I’ll show two ways of handling interior monologue, one with a switch to “I” and one staying with “she.” In the second example, I shifted the verb tense from present tense (“I wish she’d…”) to past tense.
Anne sat of the floor, her arms wrapped tightly around her knees. Wanting to give her roommate the benefit of the doubt [thoughts imputed by the narrator], she’d held in her rage, but all through dinner, Vera, picking at her salad, had said nothing about the afternoon. Now, back in their room, Vera kept fiddling with the bedspread, picking at the tufts of cotton and talking about their homework. I just wish she’d shut up about English 101 and get back to what happened with Frank, Anne thought. I saw them. The blanket spread out. Him bending over, brushing back her bangs. It looked kind of intimate. Like maybe he was banging her. I wonder if he did it in our room or his? I wonder if that’s why she’s picking at the spread? Is there some evidence I should be paying attention to? Anne noticed her fingers, the joints turning white. She covered her ears. “Can’t you shut up about class and talk about what’s really going on?” she said.
Anne sat of the floor, her arms wrapped tightly around her knees. Wanting to give her roommate the benefit of the doubt, she’d held in her rage, but all through dinner, Vera, picking at her salad, had said nothing about the afternoon. Now, back in their room, Vera kept fiddling with the bedspread, picking at the tufts of cotton and talking about homework. As far as Anne was concerned, Vera could shut up about English 101. The class was a no brainer anyway. What mattered was Frank. She’d seen them. The blanket spread out. Him bending over, brushing back Vera’s bangs. It looked kind of intimate. Like maybe he was banging her. Had they done it in their room or his? Maybe they’d done it on the bed. What the heck! Of course. That’s why Vera was picking at the spread–removing the evidence. Anne noticed her fingers, the joints turning white. She covered her ears. “Can’t you shut up about class and talk about what’s really going on?” she said.
The first example used the the words “Anne thought.” When you have an omniscient narrator switching to internal monologue, you’ll often find phrases like “she thought” or “she wondered” or “she guessed.” (You don’t need those words for a story told in limited third. In limited third you’re with the character and in their thoughts all the time. In omniscient narration you’re moving in and out, so the “marker-words” are needed to help the reader keep track.)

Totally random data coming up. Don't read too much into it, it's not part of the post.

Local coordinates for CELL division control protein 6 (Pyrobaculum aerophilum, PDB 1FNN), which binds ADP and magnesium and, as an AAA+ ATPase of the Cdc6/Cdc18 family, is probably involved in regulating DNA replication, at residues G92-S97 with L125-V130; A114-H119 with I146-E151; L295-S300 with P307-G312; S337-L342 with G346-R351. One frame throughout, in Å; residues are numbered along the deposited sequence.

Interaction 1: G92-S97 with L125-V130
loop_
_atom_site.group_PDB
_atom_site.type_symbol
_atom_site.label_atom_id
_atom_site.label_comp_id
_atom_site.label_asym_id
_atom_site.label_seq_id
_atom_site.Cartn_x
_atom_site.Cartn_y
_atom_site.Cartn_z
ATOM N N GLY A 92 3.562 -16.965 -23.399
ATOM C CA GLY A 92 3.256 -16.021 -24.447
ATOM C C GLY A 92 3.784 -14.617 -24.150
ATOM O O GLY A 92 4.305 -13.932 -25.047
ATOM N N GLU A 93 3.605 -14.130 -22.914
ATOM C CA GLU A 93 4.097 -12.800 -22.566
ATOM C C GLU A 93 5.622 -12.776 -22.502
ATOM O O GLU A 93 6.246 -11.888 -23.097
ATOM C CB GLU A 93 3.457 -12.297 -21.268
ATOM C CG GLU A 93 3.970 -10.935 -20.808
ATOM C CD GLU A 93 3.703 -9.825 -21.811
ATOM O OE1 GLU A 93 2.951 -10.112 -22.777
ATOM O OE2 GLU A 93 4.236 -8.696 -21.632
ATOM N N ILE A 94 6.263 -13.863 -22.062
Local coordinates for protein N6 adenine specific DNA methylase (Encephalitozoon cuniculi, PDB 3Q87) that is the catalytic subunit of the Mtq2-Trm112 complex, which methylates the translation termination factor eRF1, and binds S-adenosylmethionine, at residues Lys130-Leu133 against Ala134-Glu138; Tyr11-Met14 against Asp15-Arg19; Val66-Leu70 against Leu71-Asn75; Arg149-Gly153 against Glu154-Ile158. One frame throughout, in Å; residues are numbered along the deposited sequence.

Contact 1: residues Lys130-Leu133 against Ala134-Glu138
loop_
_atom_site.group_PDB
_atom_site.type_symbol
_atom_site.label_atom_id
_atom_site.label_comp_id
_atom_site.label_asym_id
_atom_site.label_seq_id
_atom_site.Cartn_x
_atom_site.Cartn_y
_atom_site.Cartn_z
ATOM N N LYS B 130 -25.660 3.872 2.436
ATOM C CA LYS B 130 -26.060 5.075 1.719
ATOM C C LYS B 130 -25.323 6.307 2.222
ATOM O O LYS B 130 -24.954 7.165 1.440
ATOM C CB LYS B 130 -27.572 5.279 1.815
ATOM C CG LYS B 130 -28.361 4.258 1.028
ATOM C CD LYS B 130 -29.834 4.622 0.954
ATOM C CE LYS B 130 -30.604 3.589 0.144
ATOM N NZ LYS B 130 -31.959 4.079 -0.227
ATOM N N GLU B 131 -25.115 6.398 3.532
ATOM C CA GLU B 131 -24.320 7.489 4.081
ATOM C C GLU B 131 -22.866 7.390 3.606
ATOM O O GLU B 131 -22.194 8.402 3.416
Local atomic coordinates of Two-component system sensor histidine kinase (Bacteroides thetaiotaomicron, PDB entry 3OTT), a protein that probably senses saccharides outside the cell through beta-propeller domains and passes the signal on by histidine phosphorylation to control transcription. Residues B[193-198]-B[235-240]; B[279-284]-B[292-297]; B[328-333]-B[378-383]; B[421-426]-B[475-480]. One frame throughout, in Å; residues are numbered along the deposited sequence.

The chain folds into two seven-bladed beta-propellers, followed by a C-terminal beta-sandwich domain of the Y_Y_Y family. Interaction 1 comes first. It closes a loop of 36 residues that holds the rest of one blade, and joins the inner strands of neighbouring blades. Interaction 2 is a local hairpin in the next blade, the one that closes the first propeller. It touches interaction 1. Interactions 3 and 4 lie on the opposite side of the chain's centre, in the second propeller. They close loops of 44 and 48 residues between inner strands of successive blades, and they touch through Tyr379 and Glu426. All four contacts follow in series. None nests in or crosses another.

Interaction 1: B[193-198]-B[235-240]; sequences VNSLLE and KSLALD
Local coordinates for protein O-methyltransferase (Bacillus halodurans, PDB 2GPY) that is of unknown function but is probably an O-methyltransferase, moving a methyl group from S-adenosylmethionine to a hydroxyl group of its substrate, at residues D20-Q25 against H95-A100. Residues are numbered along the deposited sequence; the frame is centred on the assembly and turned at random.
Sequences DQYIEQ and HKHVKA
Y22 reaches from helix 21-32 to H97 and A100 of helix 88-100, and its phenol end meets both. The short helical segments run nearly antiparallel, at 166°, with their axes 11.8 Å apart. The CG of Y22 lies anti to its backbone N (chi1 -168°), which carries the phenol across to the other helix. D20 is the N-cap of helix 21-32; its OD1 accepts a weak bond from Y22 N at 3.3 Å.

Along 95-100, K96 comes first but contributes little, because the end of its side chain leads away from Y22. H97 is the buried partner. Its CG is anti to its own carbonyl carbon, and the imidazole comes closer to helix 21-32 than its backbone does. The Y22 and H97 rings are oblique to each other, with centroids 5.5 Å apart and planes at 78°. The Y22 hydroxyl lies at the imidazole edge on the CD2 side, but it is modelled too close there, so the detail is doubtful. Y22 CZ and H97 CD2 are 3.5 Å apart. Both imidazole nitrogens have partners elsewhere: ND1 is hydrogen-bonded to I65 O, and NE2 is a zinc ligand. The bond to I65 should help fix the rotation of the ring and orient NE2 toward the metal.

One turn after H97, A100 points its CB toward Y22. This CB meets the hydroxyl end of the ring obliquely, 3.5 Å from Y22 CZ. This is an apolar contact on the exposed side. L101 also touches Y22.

You probably noticed that I had to tinker with the sentence structure when I changed from the passage from “I” to “she.” However, both passages retain the tone of the character’s voice. We’re inside her head, not seeing her from outside. We’re also not hearing the omniscient narrator giving her gloss on what Anne is feeling. We’re hearing Anne in more or less her own words.
Zooming In, Zooming Out
When you have an omniscient narrator, the reader often senses this telescoping movement from close-in to more distant. When we’re getting the character’s interior monologue, either in first person or third, we hear that character’s unfiltered voice. We are more likely to make an emotional investment because we’re close to the character’s feelings.
The wonderful thing about omniscient narration is that it allows readers to see the character from the outside and to zoom into the character’s thoughts. It allows the story’s narrative voice to be wise, all-knowing, or irreverent. It allows the story to do what humans do so naturally, which is to speculate.
Although omniscience gives an author breadth and flexibility, when that omniscient voice resumes, the reader is apt feel that the author has temporarily closed a door. Sometimes a writer will start out telling a story as an omniscient narrator and then home in on one consciousness and stay with that point of view. That’s more likely to help readers sustain a sense of intimacy.
Here Are Your Choices
Most writers begin writing from a first person point-of-view. “I did this. I did that.” The first person is the most intimate of all the options in a writer’s toolbox because we are close to the feelings of the narrator. But there’s a danger. The reader can feel trapped inside the mind of the character. The relentless “I” voice begins to sound self-involved.
The second most intimate point of view is limited third. “She did this, and gosh, did she ever wish she hadn’t.” Omniscient narration allows you to move in and out of the character’s consciousness.
The least intimate is Direct Observer, and that’s because we don’t have access to the characters’ feelings. We’re just seeing them from the outside. “He bought a drink. He ordered another one.”
Marylee MacDonald is the author of MONTPELIER TOMORROW, a novel, BONDS OF LOVE & BLOOD, a short story collection, and THE RUG BAZAAR, a chapbook. Her books and stories have won the Barry Hannah Prize, the Jeanne M. Leiby Memorial Chapbook Award, a Readers’ Favorites Gold Medal for Drama, the American Literary Review Fiction Prize, and many others. She holds an M.A. in Creative Writing from San Francisco State, and when not reading or writing books, she loves to walk on the beach and explore National Parks.